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Old 10-27-2010, 11:07 AM
 
5 posts, read 12,087 times
Reputation: 13
I'm afraid that this is typical of Charlotte RE. Sorry. Seller Beware!
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Old 11-16-2010, 12:54 AM
 
958 posts, read 1,723,785 times
Reputation: 451
Report them to the NC Real Estate commission please.
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Old 11-16-2010, 06:58 AM
 
Location: Charlotte NC
4 posts, read 5,268 times
Reputation: 12
Default Vacation

Quote:
Originally Posted by WaxhawRelocator View Post
Another thing I wanted to mention was that my agent was on vacation several times during the contract negotiation period and when we pressed him for information he had the audacity to complain that "his vacation was ruined because of us".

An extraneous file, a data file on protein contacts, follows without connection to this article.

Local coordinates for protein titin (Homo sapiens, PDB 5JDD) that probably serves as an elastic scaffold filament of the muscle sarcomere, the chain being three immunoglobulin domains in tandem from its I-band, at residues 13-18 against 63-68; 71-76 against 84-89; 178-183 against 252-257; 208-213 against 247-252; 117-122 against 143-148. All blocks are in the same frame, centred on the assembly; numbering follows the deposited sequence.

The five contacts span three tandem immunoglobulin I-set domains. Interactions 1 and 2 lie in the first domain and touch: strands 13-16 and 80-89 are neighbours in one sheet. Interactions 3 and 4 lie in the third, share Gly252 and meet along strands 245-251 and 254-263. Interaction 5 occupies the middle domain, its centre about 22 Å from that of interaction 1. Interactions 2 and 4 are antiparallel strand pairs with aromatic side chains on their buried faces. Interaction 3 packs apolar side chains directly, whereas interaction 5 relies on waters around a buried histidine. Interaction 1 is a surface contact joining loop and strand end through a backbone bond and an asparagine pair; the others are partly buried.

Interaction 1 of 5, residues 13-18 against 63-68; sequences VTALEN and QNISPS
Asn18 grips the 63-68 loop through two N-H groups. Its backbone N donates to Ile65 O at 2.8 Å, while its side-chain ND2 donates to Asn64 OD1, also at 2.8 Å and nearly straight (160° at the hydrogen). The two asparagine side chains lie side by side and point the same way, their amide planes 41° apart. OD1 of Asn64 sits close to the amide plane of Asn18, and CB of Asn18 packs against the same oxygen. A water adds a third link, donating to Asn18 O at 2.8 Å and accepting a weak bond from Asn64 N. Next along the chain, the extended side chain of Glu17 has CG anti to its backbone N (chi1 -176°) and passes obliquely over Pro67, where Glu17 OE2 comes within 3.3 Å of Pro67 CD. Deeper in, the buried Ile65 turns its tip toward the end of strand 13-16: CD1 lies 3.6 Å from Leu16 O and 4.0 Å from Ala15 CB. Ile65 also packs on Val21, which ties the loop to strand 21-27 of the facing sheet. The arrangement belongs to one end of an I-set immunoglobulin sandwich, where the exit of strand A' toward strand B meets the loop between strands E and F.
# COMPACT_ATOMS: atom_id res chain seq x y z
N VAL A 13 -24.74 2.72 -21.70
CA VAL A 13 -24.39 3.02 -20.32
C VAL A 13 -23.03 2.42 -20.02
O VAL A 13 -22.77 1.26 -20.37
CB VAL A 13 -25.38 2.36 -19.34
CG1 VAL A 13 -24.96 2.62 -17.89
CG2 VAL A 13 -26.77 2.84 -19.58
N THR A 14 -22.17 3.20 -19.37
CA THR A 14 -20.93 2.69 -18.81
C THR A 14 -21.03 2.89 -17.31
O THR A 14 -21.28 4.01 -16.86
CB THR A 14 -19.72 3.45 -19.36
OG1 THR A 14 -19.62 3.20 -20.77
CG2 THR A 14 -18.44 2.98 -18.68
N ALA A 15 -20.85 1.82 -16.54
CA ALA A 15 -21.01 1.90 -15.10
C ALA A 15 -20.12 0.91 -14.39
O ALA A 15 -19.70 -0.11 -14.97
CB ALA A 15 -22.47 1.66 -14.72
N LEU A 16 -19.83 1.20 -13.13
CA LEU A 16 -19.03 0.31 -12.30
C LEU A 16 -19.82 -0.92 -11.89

We were involved in a dual agency scam when our Selling Agent represented the Buyer also. Overnight this person became our nemesis. Her inside knowledge costs us dearly!
Hours after the grueling Closing we called her cell phone and she was in a limosine heading to the airport for an extended trip to Italy. She literally laughed at our concerns and we could almost hear the clinking of champagne glasses in the background as she spent her well deserved $40K commision check! Shame on us for trusting her. But...it will NEVER happen again!